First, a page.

Tagged: bicycle lane

Behold! New Bicycle Lanes Are Coming to East Williamsburg

One of the most infuriating aspects of having moved from Greenpoint-Long Island City to East Williamsburg–Bushwick, other than the difficulty of transporting household paper products in bulk, is that the area is decidedly hostile to bicycling.

Technically Williamsburg, Culturally Maspeth

The area is very industrial so there are a lot of trucks and commercial vehicles. Those vehicles are commonly double parked in the “bicycling margin” part of the roadways, forcing a cyclist into the middle of the road where motor vehicles travel. From my own observations, commercial vehicles also seem more likely to speed and engage in dangerous driving behavior for two reasons: First, commercial drivers are in a hurry to do their jobs and make their delivery schedules. Second, they also appear less cautious than other drivers often because they are driving someone else’s vehicle. And, as we know, because trucks and similar commercial vehicles are so heavy, they pose a greater danger to cyclists, pedestrians and even cars than a passenger vehicle in otherwise similar collision.

But it’s not just the trucks and commercial vehicles that make cycling so harrowing. Even private passenger vehicles engage in this kind of behavior, possibly because they are mimicking the behavior of their commercial counterparts. These drivers speed on side streets; they roll through stop signs, even when there are pedestrians present and are crossing the intersection; they make unsafe turns, failing to yield to traffic with the right-of-way; and on two-way streets, they will often cross the double-yellow line and speed against the direction of traffic in order to pass one of those double-parked vehicles that I mentioned earlier.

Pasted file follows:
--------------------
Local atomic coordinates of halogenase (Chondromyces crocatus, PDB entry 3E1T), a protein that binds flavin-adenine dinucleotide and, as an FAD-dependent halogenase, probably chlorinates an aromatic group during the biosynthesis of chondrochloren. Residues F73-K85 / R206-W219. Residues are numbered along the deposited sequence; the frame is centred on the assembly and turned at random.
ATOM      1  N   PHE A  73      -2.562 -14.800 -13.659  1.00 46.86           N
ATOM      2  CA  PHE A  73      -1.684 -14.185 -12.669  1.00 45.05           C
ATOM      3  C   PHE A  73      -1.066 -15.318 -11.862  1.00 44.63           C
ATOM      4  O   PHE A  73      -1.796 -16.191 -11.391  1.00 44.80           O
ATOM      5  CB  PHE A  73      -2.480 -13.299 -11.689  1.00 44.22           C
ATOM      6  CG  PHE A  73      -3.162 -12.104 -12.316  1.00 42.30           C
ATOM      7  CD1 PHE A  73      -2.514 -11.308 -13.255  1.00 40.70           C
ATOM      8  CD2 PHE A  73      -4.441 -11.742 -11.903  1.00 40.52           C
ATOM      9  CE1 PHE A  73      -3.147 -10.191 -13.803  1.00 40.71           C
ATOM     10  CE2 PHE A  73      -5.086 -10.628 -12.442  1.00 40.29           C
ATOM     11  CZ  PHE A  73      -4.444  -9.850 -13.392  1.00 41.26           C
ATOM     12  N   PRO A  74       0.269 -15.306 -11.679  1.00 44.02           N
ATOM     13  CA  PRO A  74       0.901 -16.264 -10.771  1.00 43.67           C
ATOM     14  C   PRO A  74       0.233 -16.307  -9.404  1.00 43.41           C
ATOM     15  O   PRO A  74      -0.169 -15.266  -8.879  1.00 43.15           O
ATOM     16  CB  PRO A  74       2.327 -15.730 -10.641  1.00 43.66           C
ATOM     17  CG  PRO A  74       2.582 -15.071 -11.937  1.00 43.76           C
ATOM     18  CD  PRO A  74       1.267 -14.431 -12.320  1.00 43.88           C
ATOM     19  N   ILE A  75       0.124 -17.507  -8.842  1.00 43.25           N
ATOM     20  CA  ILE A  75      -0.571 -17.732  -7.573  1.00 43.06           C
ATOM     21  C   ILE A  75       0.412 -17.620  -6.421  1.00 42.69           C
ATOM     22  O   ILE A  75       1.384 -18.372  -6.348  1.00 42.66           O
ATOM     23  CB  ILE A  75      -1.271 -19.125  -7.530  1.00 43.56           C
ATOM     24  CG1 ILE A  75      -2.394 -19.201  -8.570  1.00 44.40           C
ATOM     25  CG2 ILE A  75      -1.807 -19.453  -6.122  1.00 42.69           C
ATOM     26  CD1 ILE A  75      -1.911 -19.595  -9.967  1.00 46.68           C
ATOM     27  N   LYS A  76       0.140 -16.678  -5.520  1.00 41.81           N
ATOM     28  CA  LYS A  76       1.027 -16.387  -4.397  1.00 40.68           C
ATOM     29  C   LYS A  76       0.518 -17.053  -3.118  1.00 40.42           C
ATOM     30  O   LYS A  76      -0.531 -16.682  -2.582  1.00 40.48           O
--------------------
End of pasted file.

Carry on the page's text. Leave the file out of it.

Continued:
Double Parked

It’s not much better on the one-way streets. These streets, such as Scholes St and Montrose Avenue, are very wide. Cars will frequently drive side-by-side as if it were a two-lane road, except that it’s not a two-lane road. Those roads are designed to carry only one lane of traffic.

Side-by-side traffic on the single lane on Meserole Avenue.

Every traffic engineer knows that road width determines driving behavior, especially speeding, and these wide roads encourage some very dangerous driving behavior. Cars constantly race each other, as one tries to pass a slower vehicle to get ahead of it before the road narrows back to only accommodate one lane of cars. Every single time I bike along this corridor, I hear a car zooming past me with the sound of an engine in full throttle. When the car does overtake me and the other slower vehicle, it will pass me with as little as a foot of clearance. What’s even more infuriating is to see that almost every time a car does this, it will reach a red light and have to stop anyway. I usually arrive at that same red light a few seconds later. Congratulations, asshole. All that dangerous behavior resulted in no decrease in travel time.

And if all this wasn’t bad enough, the road conditions in this area are atrocious for cars and bicycles alike. Potholes, debris, and even deteriorated railroad tracks plague users of these roadways.

Cyclists especially feel all of these pain points on the east-west streets that funnel traffic between the Williamsburg Bridge and East Williamsburg–Bushwick, specifically the corridor along Scholes and Meserole Streets.

Bike Lanes and Road Diet

Scholes-Meserole Streets Corridor